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Bengaluru Police Decides to Calm Down Neighbourhood Troublemakers Using Yoga

Bengaluru Police Decides to Calm Down Neighbourhood Troublemakers Using Yoga

Read about the Indian Police's experiment of using Yoga for managing anger issues as well as reducing crime rates in neighbourhoods.

Yoga is burgeoning in its popularity ever since the Union government took it upon itself to promote the ancient Indian practice in the country where it took root.

Since its health benefits are widely acclaimed, the local police in HAL, Bengaluru has decided to organise a Yoga class for neighbourhood troublemakers and an ex-rowdy is leading the session.

Reports from The Hindu state that the intention behind the exercise is to help charge-sheeted individuals, offenders who are out on bail but not acquitted yet, with better anger management.

Kiran, an ex-convict who after being done with a life of crime became a fitness-expert-cum-Yoga-guru, was leading the session with a 2 hour long Pranayama class.

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Image for representation purposes only. Source: Pixbay

On Sunday, the HAL police called 30 convicts and asked them to report to station. But instead of the usual inquisition followed by the assignment of manual labour tasks, they were told to participate in a Yoga session.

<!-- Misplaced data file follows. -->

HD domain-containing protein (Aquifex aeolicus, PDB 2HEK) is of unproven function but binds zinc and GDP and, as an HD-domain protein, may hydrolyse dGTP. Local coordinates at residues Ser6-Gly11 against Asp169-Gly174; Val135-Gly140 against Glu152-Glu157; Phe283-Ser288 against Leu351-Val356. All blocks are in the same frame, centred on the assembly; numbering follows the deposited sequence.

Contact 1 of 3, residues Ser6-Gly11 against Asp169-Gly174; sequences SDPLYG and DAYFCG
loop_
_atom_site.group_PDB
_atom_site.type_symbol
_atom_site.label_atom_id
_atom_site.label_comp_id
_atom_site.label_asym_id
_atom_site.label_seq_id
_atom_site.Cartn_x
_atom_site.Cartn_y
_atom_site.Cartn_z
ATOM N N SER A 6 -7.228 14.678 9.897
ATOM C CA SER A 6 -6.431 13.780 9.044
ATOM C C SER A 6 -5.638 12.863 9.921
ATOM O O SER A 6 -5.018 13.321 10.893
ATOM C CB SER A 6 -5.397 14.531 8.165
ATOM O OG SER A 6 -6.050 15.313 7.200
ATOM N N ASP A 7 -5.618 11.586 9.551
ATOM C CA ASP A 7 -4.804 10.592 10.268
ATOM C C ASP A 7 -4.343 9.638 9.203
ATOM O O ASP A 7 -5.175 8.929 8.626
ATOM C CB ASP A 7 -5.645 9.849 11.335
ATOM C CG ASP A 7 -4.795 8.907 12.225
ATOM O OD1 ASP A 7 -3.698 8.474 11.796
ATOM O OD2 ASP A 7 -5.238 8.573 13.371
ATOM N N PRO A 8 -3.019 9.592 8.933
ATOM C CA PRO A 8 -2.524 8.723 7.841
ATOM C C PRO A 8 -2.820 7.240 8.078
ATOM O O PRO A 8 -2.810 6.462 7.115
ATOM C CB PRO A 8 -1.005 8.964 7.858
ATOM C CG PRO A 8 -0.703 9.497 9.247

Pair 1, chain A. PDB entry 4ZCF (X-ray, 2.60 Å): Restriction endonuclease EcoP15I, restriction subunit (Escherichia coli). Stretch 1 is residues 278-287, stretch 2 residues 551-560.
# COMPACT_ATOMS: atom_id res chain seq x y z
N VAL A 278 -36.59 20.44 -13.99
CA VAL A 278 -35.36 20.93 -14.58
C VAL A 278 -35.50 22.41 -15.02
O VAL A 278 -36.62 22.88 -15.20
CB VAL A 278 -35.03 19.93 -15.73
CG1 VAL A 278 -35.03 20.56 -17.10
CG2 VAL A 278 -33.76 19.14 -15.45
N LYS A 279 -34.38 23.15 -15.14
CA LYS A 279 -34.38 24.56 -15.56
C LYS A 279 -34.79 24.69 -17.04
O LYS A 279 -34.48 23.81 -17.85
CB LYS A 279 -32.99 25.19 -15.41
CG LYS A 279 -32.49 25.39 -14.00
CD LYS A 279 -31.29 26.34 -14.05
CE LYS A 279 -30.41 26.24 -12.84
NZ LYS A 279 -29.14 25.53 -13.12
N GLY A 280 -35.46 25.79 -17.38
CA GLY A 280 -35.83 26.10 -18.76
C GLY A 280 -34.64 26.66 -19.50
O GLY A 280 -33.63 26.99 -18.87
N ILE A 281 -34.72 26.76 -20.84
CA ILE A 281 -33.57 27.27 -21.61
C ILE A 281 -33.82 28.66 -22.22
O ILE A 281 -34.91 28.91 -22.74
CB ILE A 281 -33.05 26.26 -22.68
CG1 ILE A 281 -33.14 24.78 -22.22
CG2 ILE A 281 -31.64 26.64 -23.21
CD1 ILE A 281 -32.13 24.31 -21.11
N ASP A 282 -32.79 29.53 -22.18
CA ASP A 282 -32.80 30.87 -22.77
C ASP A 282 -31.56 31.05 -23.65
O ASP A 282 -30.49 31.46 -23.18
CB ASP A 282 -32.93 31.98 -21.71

“We don’t want it to be a punishment. We keep tabs on all ‘rowdies’ in the jurisdiction, and we knew that Kiran had become a fitness and yoga expert. We asked him to conduct this session,” said Sadiq Pasha, Inspector, HAL to The Hindu.

Kiran realised that crime doesn’t pay and has been a law-abiding citizen for the past year and a half. “Until a few years ago, I kept bad company, and was branded a rowdy. It’s a life-long regret I will have. Now I have a chance to prove to myself that I can be a good citizen and help others through yoga,” he explained.

This innovative concept comes on the heels of several states in India suggesting that yoga and meditation be introduced to alleviate the isolation of inmates and prevent in-custody suicides. Numbers in the National Crime Record Bureau point to a spike in the number of unnatural deaths reported in jails, with figures at an all-time high of 194 in 2014.

This is not the first time that police in India have meted out an interesting alternative to the usual forms of punishment. In April, the Hyderabad police decided to make first-time drunk driving offenders gain some knowledge in traffic management. The offenders had to manage traffic for 5 hours amidst chaotic roads in Hyderabad, that too during peak hours!

Here’s to the Indian police force improving health while managing the anger issues of neighbourhood miscreants.

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